Friday, July 24, 2009

Anti-smokers resort to century old tactics

There are many who may think the current anti-smoking campaign is something new. It's not. The humble tobacco leaf has been at the centre of controversy since Columbus discovered America and some of his crew members took the evil weed back to Spain.

Villagers at home, seeing smoke issue forth from the mouth and nostrils of one of the crew members, thought him to be a fire breathing dragon and had him slain by the Inquisition.

OK, OK. I made up the part about the fire breathing dragon. But history shows that Rodrigo de Jerez, a crew member of Columbus, became a confirmed smoker and took the habit back to his hometown in Spain. And, his neighbours were so frightened by the sight of someone smoking, he was imprisoned by the holy inquisitors for 7 years. Lucky for him he wasn't caught smoking a joint, God knows what they might have done to him.

According to an 1981 article by Gordon Dillow found on the Legacy tobacco documents site,.the first big anti-smoker campaign in North America was launched around 1890, although there were a few minor skirmishes before that. And, according to Dillow, in the early part of the twentieth century, the anti-smoker fanatics were no less inclined to exaggeration than they are today. And, they lied just as good too.

Dillow's article mentions a news item from the New York Times in 1890. "New Jersey - The death of eight-year-old Willie Major, a farmer's son, from excessive cigarette smoking is reported from Bound Brook. The boy had for over three years been a victim to the habit. He would stay away from home several days at a time, eating nothing but the herbs and berries of the neighborhood and smoking constantly. Sunday he became ill and delirious. He died Tuesday in frightful convulsions."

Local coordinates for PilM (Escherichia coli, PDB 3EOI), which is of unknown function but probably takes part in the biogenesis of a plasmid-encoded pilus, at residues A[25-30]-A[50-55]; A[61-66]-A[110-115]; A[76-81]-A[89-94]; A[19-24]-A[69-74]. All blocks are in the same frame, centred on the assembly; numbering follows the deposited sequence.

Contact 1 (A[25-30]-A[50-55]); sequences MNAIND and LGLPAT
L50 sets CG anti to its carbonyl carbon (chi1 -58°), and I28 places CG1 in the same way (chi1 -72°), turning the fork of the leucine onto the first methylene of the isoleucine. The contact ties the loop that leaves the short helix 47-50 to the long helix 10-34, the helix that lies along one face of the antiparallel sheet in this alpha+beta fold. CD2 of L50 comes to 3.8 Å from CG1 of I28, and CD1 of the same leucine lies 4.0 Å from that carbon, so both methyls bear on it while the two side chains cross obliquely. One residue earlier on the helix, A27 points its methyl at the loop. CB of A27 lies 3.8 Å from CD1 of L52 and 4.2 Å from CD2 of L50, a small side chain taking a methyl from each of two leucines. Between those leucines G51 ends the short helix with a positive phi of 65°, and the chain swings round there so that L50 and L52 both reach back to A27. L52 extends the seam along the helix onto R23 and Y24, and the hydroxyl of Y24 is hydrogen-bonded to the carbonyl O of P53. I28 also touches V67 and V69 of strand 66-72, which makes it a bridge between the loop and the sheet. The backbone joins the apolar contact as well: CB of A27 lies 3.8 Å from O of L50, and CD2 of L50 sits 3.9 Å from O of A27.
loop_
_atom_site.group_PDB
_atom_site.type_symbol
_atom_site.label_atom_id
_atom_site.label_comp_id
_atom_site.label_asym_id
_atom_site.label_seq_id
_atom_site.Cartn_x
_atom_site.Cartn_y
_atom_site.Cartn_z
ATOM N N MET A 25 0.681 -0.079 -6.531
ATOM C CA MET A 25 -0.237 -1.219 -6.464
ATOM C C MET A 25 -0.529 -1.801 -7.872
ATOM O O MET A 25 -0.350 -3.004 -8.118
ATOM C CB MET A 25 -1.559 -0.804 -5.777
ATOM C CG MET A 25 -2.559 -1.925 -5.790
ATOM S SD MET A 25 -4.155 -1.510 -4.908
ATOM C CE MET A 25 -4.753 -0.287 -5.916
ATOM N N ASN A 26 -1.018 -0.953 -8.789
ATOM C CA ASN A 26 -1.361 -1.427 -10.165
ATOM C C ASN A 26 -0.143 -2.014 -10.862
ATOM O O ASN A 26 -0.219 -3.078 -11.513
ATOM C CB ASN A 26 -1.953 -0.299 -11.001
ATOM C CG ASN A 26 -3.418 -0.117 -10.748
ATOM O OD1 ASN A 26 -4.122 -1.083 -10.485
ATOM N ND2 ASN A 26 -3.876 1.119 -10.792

Judging from this unbiased example of investigative journalism, we must assume that the Times at the time supported the anti-smoker agenda. Some things never change.

Education magazine told its readers in 1907: "There are in the United States to-day 500,000 boys and youths who are habitual cigarette smokers. Few of them can be educated beyond the eighth grade, and practically all of them are destined to remain physical and mental dwarfs."

Don't laugh. There could be some validity to that statement. On a personal note, I stand six foot tall and tip the scales at 190 pounds. I've been smoking for 47 years. Standing beside my son, however, I look like a chimpanzee standing next to a gorilla (even without a cigarette in my hand). So, maybe smoking did stunt my growth. And, over the past half-century, I've had more than one individual question my intelligence.

The same publication cites several other cases which point out the serious impact smoking had on kids. "Case No. 1: Began habit at 4, taught by boys 6 and 7. Almost physical wreck now at 13. Sight poor, voice like a ghost, hearing impaired. Steals. In first grade."

Geez. Smoking the evil Indian weed turned the kid into a physical wreck; a half blind, hearing impaired shrimp of a thief who was too dumb to graduate from first grade. That's serious shit. And after only 9 years of smoking. I guess we can safely assume he was an orphan. Otherwise, his parents might have noticed he had a problem and done something to correct it.

And just like today, cigarettes were claimed to be the cause of every illness under the sun. Dillow notes in his article: “Among the maladies attributed to cigarette smoking were color blindness, "tobacco ambylopia" (a weakening of the eyesight), baldness, stunted growth, insanity, sterility, drunkenness, impotence (or sexual promiscuity, depending on the point to be made), mustaches on women, and that traditional bugaboo of nineteenth century America, constipation.”

And, anti-smoker crusaders were just as prone to the use of frightening and/or fraudulent statistics. Apparently, one Reverend George Trask, published an anti-smoking pamphlet entitled “Thoughts and Stories for American Lads", warning of the dangers of tobacco. In 1859 he wrote: "Physicians tell us that twenty thousand or more in our own land are killed by tobacco every year. German physicians tell us that of deaths of men between the ages of eighteen and twenty-five, one-half originate from this source."

Uh-huh. Apparently, the science was as suspect a century-and-a-half ago as it is today. Everything old, it seems, is new again.

1 comment:

Michael J. McFadden said...

Wonderful writing and great referencing as always Rambler! That story of the poor first grader brought tears to my pet crocodile's eyes.

Michael J. McFadden
Author of "Dissecting Antismokers' Brains"